The Unknown American Revolution : The Unruly Birth of Democracy and the Struggle to Create America
In this audacious recasting of the American Revolution, distinguished historian Gary Nash offers a profound new way of thinking about the struggle to create this country, introducing readers to a coalition of patriots from all classes and races of American society. From millennialist preachers to enslaved Africans, disgruntled women to aggrieved Indians, the people so vividly portrayed in this book did not all agree or succeed, but during the exhilarating and messy years of this country's birth, they laid down ideas that have become part of our inheritance and ideals toward which we still strive today.
The history of the American Revolution that most of us have absorbed is but "a fable," writes UCLA historian Nash. In this insightful, challenging "antidote to historical amnesia," Nash (Race and Revolution) deftly illustrates that while the Revolution has been implanted in our collective memory as the idealized "Glorious Cause," in reality it was more a chaotic and bloody civil war, replete with fragile alliances, a multitude of fronts and clashing cultures. He especially succeeds in detailing the crucial role and often overlooked plight of Native Americans, adding the obscure names of men such as Cornplanter, Dragging Canoe and Mohawk chief Joseph Brant, who allied the Iroquois nation with the British, to the pantheon of the Revolution's players. By 1789 Washington was forced to commit a third of his army to destroying the Iroquois, explicitly ordering that their villages "not be merely overrun but destroyed." Of course, Native Americans who remained neutral or fought alongside the Americans fared no better later at the hands of settlers. Tightly though densely written, this expertly researched tome shakes the "stainless steel" history of the American Revolution to its core. (June 27) Copyright 2005 Reed Business Information.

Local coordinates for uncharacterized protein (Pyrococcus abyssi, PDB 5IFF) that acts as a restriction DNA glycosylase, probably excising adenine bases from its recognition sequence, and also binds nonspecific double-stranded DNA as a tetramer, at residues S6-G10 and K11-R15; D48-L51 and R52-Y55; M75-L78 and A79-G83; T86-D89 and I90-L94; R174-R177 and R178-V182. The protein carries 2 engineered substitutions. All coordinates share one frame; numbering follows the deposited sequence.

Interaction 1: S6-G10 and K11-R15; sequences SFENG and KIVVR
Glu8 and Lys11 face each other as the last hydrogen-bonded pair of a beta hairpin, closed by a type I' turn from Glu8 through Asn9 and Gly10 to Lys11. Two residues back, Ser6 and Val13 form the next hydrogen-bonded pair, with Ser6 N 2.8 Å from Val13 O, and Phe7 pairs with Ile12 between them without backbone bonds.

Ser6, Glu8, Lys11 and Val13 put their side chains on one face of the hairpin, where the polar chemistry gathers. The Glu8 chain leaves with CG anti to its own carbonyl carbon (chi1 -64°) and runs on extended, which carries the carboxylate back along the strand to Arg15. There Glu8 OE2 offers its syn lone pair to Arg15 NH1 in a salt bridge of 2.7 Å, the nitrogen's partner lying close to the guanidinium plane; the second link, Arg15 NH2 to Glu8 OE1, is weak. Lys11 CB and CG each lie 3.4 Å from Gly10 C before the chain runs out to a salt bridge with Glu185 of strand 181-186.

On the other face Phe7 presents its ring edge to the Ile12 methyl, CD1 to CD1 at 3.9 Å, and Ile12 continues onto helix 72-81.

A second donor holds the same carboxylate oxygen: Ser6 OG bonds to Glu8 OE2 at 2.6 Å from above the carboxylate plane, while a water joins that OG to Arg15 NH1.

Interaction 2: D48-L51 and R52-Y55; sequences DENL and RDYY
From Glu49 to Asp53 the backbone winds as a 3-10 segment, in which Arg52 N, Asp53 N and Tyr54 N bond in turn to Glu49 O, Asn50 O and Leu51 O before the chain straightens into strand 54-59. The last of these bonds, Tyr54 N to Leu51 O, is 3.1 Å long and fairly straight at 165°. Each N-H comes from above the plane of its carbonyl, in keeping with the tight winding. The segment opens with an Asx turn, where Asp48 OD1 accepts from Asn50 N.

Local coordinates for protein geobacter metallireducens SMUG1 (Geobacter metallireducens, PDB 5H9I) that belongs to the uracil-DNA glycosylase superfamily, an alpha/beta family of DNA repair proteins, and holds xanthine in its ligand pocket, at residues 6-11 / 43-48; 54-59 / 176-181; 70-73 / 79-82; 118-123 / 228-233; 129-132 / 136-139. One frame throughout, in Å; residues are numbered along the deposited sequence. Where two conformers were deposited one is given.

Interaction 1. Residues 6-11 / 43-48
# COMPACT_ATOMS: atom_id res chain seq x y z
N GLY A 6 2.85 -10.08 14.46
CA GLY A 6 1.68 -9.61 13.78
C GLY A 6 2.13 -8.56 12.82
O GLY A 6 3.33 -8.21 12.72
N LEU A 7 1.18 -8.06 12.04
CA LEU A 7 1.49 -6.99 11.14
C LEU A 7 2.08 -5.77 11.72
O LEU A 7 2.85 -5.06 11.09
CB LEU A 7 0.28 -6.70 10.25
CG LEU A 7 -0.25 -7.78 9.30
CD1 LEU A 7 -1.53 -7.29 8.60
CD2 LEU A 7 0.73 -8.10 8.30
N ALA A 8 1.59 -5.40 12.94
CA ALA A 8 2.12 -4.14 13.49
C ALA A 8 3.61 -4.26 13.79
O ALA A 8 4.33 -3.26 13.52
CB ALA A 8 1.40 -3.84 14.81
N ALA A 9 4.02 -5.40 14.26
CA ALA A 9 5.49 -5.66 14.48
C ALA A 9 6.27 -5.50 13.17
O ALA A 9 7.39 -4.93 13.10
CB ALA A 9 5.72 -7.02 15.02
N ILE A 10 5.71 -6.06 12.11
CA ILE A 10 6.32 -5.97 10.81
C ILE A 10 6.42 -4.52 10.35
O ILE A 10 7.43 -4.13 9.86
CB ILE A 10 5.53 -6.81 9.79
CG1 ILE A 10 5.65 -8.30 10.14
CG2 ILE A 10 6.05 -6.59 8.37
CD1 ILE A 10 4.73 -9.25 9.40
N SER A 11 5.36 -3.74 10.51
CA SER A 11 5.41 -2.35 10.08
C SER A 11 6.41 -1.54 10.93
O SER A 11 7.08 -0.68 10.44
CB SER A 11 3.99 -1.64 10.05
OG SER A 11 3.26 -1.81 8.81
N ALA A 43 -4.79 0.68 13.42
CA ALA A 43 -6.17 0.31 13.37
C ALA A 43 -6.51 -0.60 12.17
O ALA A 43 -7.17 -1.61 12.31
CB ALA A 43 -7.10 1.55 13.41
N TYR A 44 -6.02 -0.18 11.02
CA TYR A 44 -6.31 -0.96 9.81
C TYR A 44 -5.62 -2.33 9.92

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May 29, 2006
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